Adrian Waller had already played three matches while Lane had played only one at the start of this match. The extra mileage seemed to be a great advantage to Lane, who moved Waller all over the court throughout the first game. Waller appeared to be tired at various points during the game, but Lane was unable to capitalize. Waller continued to retrieve well and use his reach to keep points alive when it seemed Lane had the point won. Waller weathered the storm and won what would be a pivotal game in the match. An in-form Lane came out in the second with renewed energy and continued to push the pace.

Lane also displayed superb retrieval skills along with his strong fitness and quickness around the court. Although a tightly played game, Lane won fairly easily. Waller looked to be out of the match after the running required in the first two games. His physical demeanor belied his ability to smoothly move around the court and retrieve all balls. Lane meanwhile tried to push the tempo and attack the front court more, but made some costly errors to give Waller the advantage. Waller took advantage by shooting to the front court at opportune moments and game himself enough cushion to win another tight game. Lane came out fast again in the fourth, but made sure to push Waller deep in the back court before attacking. His clinging drop shots gave Waller fits in the fourth game. At 8-8 the tension was palpable. Several lengthy rallies later the match was tied 2-all. Waller started the final game aggressively and a few errors from Lane gave him a measurable lead. Lane continued to fight and up the pace to drive Waller to the back court, while generating weak returns to the front. Lane tried to change the pace and but Waller was up to the challenge. Waller also changed tempo by slowing the game down with soft cross court lobs. This seemed to give him a chance to catch his breath and throw Lane off a bit. Waller’s patience paid off in the end with a very entertaining and had-fought victory.

Quarterfinal 4 – Amr Mansi (EGY) bt. Jens Schoor (GER) 11-5, 7-11, 11-4, 11-4 (Match report by Nick Greaves-Tunnell)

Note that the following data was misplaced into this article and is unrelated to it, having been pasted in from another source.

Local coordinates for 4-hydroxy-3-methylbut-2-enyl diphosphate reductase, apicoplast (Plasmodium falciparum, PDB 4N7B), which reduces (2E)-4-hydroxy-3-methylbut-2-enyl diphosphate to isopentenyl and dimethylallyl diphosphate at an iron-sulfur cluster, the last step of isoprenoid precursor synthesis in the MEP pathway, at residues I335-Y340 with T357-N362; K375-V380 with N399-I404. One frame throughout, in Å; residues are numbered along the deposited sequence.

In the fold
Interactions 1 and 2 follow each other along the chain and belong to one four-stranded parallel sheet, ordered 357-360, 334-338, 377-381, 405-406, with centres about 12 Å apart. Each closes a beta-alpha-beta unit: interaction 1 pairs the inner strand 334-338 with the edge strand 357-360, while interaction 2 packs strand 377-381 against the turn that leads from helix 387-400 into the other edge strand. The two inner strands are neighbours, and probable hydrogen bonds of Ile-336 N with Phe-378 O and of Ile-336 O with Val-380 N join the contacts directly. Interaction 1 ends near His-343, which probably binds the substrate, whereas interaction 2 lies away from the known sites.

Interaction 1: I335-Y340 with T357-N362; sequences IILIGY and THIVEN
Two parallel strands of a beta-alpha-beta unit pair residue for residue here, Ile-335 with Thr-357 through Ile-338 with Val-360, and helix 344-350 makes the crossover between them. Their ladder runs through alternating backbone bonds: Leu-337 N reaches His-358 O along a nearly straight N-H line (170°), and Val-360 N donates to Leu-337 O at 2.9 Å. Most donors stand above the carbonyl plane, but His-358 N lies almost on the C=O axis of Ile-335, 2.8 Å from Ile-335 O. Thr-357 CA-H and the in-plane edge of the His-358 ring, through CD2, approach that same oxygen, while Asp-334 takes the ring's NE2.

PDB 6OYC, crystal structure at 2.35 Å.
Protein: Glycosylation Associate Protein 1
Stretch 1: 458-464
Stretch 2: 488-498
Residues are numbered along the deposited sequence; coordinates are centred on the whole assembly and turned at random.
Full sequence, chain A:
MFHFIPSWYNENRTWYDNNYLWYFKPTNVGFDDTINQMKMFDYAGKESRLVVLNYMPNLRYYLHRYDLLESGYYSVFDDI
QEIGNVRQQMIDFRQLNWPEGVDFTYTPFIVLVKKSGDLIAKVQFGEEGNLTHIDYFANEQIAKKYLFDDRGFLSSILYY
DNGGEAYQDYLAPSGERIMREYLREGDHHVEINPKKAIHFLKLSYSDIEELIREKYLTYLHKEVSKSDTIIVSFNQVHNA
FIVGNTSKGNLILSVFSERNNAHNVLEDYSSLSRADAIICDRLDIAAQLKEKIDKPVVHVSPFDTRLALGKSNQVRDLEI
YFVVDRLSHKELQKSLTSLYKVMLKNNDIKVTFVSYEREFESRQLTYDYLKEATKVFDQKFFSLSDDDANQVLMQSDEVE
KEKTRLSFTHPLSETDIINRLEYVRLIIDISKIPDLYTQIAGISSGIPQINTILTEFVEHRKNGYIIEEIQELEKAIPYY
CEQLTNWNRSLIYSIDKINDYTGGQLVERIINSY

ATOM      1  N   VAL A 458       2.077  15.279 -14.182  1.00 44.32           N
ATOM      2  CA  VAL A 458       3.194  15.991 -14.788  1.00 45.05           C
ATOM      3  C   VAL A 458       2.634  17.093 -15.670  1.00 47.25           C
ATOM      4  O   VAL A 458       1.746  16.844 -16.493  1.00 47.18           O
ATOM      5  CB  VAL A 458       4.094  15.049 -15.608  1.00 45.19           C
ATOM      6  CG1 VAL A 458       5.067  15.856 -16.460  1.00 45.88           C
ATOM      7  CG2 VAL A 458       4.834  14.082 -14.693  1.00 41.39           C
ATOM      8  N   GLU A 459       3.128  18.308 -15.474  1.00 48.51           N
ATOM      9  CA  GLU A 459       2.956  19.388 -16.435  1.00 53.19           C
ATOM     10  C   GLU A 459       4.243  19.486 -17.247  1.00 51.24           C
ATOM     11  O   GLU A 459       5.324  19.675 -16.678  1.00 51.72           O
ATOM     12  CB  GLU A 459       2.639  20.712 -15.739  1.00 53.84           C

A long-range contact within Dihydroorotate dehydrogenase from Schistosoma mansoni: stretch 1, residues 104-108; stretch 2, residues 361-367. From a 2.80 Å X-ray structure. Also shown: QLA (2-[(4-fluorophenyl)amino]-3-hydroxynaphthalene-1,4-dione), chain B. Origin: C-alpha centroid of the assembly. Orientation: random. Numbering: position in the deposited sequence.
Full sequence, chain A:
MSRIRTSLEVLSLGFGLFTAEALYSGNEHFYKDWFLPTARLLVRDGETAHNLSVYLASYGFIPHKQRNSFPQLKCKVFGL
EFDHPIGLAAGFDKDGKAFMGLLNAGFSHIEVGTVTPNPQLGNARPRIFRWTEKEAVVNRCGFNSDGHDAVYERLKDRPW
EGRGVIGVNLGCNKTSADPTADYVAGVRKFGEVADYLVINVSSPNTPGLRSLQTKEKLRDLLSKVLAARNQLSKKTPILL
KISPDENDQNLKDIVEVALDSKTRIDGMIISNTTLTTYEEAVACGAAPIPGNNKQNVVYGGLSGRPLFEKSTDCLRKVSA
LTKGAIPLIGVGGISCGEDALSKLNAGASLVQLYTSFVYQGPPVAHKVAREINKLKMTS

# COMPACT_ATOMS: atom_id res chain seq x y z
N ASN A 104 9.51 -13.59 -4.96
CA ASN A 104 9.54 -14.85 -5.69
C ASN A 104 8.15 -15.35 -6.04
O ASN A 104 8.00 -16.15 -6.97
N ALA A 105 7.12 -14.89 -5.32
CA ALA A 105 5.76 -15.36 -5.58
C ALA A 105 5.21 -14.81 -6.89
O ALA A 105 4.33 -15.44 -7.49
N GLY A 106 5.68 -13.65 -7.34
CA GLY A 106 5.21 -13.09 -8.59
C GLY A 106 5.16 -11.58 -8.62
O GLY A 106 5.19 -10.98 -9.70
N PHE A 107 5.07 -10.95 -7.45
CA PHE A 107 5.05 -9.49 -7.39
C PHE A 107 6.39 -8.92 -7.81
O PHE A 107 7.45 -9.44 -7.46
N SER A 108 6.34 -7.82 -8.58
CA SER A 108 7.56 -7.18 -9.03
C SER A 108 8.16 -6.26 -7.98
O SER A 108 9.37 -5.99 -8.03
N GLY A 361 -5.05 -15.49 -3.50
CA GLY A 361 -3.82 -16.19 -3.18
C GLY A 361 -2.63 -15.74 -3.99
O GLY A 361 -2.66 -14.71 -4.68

This match featured two very evenly matched players, with Jens producing strong attacking pressure and Amr demonstrating not only his impressive athleticism but also his dangerous counter-attacking ability. For the first two games, these players fought with equal skill and style to take control of the match, but neither could truly establish himself – Amr won the first game, but Jens came back in the second to bring the match to 1-1. As the match progressed, however, Amr’s ability to handle Jens’ fierce offensive pressure and to quickly turn the tables with his beautiful counter-attacking game really began to shine.

Jens was forced to hit many extremely aggressive and well-placed balls in a row in order to finish the point, and Amr would frequently be able to respond with his own pressure, including several perfect drop-shot nicks. In the end, Jens made an increasing amount of errors as he felt the pressure to produce consistently brilliant shots, and Amr was finally able to take control of the match. The next two games were very exciting, but it was clear that Amr was dictating a majority of the points. He was able to finish the match with confidence in four games.
Photos © 2009 Paul Schwartz:

Lezaud vs Cuskelly
Close

Lezaud vs Cuskelly

Ryan Cuskelly
Close

Ryan Cuskelly

Arshad Iqbal Burki vs Bernardo Samper
Close

Arshad Iqbal Burki vs Bernardo Samper

Cuskelly vs Lezaud
Close

Cuskelly vs Lezaud

Joan Lezaud vs Ryan Cuskelly
Close

Joan Lezaud vs Ryan Cuskelly

Lane vs Waller
Close

Lane vs Waller

Lezaud vs Cuskelly
Close

Lezaud vs Cuskelly

 
Cuskelly vs Lezaud
Close

Cuskelly vs Lezaud

Waller vs Lane
Close

Waller vs Lane

Ryan Cuskelly
Close

Ryan Cuskelly